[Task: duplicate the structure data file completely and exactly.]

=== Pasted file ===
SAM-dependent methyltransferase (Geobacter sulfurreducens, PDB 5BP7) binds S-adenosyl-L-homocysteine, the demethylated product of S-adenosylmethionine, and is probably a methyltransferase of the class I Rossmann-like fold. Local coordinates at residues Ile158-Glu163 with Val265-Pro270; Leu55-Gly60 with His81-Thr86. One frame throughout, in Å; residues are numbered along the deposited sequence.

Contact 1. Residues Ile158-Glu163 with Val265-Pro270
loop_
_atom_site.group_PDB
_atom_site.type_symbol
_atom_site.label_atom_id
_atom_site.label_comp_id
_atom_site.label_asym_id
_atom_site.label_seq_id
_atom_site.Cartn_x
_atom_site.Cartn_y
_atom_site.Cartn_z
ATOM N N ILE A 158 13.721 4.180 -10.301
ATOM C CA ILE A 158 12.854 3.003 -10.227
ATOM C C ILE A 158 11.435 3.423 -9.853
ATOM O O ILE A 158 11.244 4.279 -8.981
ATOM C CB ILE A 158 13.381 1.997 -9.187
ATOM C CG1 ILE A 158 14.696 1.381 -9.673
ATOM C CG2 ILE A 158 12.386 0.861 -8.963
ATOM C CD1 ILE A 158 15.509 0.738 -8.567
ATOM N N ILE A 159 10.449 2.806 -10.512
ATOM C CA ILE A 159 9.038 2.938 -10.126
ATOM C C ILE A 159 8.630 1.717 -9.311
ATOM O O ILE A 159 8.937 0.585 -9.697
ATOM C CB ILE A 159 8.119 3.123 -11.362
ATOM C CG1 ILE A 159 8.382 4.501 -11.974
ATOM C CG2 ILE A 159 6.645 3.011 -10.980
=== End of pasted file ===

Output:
SAM-dependent methyltransferase (Geobacter sulfurreducens, PDB 5BP7) binds S-adenosyl-L-homocysteine, the demethylated product of S-adenosylmethionine, and is probably a methyltransferase of the class I Rossmann-like fold. Local coordinates at residues Ile158-Glu163 with Val265-Pro270; Leu55-Gly60 with His81-Thr86. One frame throughout, in Å; residues are numbered along the deposited sequence.

Contact 1. Residues Ile158-Glu163 with Val265-Pro270
loop_
_atom_site.group_PDB
_atom_site.type_symbol
_atom_site.label_atom_id
_atom_site.label_comp_id
_atom_site.label_asym_id
_atom_site.label_seq_id
_atom_site.Cartn_x
_atom_site.Cartn_y
_atom_site.Cartn_z
ATOM N N ILE A 158 13.721 4.180 -10.301
ATOM C CA ILE A 158 12.854 3.003 -10.227
ATOM C C ILE A 158 11.435 3.423 -9.853
ATOM O O ILE A 158 11.244 4.279 -8.981
ATOM C CB ILE A 158 13.381 1.997 -9.187
ATOM C CG1 ILE A 158 14.696 1.381 -9.673
ATOM C CG2 ILE A 158 12.386 0.861 -8.963
ATOM C CD1 ILE A 158 15.509 0.738 -8.567
ATOM N N ILE A 159 10.449 2.806 -10.512
ATOM C CA ILE A 159 9.038 2.938 -10.126
ATOM C C ILE A 159 8.630 1.717 -9.311
ATOM O O ILE A 159 8.937 0.585 -9.697
ATOM C CB ILE A 159 8.119 3.123 -11.362
ATOM C CG1 ILE A 159 8.382 4.501 -11.974
ATOM C CG2 ILE A 159 6.645 3.011 -10.980